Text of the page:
A segment on the hind pair of legs in a worker bee specifically designed for carrying pollen. Also used to bring propolis back to the hive.
The pellets of pollen carried by a foraging worker bee in the pollen baskets (corbiculae) on its hind pair of legs.
The transfer of pollen from the anthers to the stigma of flowers.
Porter bee escape
A device invented by an American of the same name. Two spring valves allow bees to pass through one way but not return. Used for clearing bees from supers.
The first swarm to leave the colony, usually containing the old queen.
The mouthparts of the bee that form the sucking tube or tongue. Used for sucking up liquid food (nectar or sugar syrup) or water.
A resinous material collected by bees from the opening buds of various trees, such as poplars. Colonies will stick parts of the hive together with Propolis making it necessary for the beekeeper to use a hive tool to prise them apart prior to inspection. Larger holes are often filled with a mixture of wax and Propolis. It inhibits bacterial and fungal growth and a very thin layer is used to polish the inside of the hive and the cells within the wax comb. The bees will also use it to mummify any foreign body too big to remove from the hive, such as a dead mouse.
The third stage in the development of the honey bee during which the organs of the larva are replaced by those that will be used by an adult. Takes place in a sealed cell.
One of the two variants or castes of the female in bees. Larger and longer than the worker bee.
An elongated brood cell hanging vertically on the face of the comb in which a queen is reared.
Queen cell cups
The base of a queen cell into which the queen will lay an egg designed to develop into a new queen.
A device with slots or spaced wires which allows workers to pass through but prevents the passage of queens and drones.
Complex pheromones produced by the queen. Transmitted throughout the colony through the exchange of food between workers to alert other workers of the queen’s presence. Its presence stops worker bees rearing more queens and/or inhibits them from laying eggs.
The situation when a colony has no queen. If bees have access to worker eggs or very young larvae, they are able to rear a replacement queen.
The situation when a colony has a living, laying queen.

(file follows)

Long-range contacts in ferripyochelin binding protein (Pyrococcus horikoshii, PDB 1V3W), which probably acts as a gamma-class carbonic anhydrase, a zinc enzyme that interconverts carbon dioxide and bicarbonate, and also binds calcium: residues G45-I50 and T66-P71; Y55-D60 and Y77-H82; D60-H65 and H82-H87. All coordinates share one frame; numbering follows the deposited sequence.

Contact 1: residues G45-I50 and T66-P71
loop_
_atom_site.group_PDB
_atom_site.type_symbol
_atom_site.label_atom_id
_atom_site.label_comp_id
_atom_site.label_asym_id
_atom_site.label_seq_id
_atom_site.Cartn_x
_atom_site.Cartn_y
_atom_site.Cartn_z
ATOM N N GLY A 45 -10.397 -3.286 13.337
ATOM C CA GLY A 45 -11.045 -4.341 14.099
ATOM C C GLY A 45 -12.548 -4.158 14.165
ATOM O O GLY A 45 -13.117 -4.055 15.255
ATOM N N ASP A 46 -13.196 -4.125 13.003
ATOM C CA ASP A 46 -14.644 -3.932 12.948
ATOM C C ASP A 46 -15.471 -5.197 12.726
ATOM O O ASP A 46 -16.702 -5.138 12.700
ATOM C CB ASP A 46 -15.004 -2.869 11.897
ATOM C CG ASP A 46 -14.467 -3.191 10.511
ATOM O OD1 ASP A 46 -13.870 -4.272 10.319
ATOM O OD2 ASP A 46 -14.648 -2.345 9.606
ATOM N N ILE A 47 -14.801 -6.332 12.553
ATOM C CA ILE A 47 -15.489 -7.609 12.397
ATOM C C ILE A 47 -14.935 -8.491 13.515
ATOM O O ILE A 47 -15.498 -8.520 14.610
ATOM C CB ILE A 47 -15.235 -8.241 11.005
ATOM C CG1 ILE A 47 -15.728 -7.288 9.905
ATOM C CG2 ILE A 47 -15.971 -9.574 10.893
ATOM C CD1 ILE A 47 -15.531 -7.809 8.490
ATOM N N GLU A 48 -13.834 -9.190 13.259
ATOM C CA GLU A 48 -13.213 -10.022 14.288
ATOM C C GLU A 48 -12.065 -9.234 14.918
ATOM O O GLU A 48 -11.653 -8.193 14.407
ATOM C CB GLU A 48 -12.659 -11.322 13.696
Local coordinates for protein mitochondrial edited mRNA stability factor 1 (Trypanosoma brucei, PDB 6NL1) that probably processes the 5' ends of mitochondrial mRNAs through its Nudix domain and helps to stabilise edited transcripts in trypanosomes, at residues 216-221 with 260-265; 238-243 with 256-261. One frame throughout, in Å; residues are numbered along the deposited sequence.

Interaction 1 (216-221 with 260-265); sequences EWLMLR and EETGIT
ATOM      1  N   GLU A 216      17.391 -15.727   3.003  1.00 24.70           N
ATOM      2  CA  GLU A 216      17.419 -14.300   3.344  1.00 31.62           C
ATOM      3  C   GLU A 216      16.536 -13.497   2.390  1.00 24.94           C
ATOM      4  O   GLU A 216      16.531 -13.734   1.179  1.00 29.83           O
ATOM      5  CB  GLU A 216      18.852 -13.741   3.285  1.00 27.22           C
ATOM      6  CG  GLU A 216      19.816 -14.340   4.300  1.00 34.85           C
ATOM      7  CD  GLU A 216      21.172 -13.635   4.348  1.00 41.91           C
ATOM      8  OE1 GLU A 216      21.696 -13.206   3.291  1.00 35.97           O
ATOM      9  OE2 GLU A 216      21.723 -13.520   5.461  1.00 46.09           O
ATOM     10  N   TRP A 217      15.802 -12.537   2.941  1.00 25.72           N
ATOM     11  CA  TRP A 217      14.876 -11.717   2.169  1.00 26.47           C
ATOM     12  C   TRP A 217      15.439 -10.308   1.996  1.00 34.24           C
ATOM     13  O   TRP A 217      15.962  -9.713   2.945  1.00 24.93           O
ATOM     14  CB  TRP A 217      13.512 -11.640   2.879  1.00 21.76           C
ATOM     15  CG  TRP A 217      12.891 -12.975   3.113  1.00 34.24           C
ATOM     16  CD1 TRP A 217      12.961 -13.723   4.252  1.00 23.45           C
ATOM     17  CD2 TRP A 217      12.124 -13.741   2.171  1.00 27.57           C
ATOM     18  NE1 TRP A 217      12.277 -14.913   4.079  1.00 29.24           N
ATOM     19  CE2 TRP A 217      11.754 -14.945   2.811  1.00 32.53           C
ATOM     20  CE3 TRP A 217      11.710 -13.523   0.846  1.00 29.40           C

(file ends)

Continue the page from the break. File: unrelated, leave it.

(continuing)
See ‘Inner cover’.
Removable frame hive
A hive consisting of frames that can be removed individually.
Worker bees who attend the queen and care for her needs within the hive.
Ripe queen cell
A queen cell that is near to hatching. Bees remove wax from the tip, exposing the brown parchment-like cocoon.
When wasps, or bees from other colonies, try to steal honey from a hive.
A highly nutritious glandular secretion of young bees, used to feed the queen, young brood and larvae being reared as new queens.
A virus disease which prevents the final larval moult. The larva dies in its larval skin which is easily removed from the cell.
Worker bees that search for new sources of nectar, pollen, water and propolis. If a colony is preparing to swarm, scout bees will search for a suitable location for the colony’s new home.
The pupal stage in a bee’s development during which it changes into an adult.
Honey comb built into special bass wood frames. Generally sold complete. Also available in circular plastic form.
A frame in which the upper part of the side bar is extended to touch that of the adjacent frame. Designed to maintain a constant distance between adjacent frames.
See Honey ripener.
See ‘Small hive beetle’.
A swarm-sized mass of bees shaken, together with their queen, from one hive into another. Used to control swarming or diseases such as Varroa destructor or European Foul Brood.
A beehive constructed from straw which does not contain moveable frames. No longer in general use as a permanent home for a colony. Now often used for collecting swarms.
Small hive beetle
A small beetle (Aethina tumida) about one-third the size of a worker bee. Dark red, brown or black. Has distinctive fringed antennae. Both larvae and adults eat honey and pollen. Will spoil honey in the comb. It is a growing pest in the US although not yet thought to be present in the UK. It is however a notifiable disease in the UK.
The product of burning suitable materials. The best smoke for working with bees comes from organic materials such as rotten wood, shavings, dried grass, etc.
Device that delivers smoke in a precise manner. It was devised by Quinby and improved by Bingham both of whom were American beekeepers.
A special organ in the queen’s abdomen in which she stores sperm received from drones during mating.
Aperture found on the sides of the thorax and abdomen which lead to the breathing tubes or tracheae.
The defensive mechanism at the end of the abdomen used by worker bees to deter predators. The queen will use her sting to kill rival queens, usually when several are hatching or due to hatch during the swarming process.
A fungal disease similar to Chalk Brood but caused by a different organism.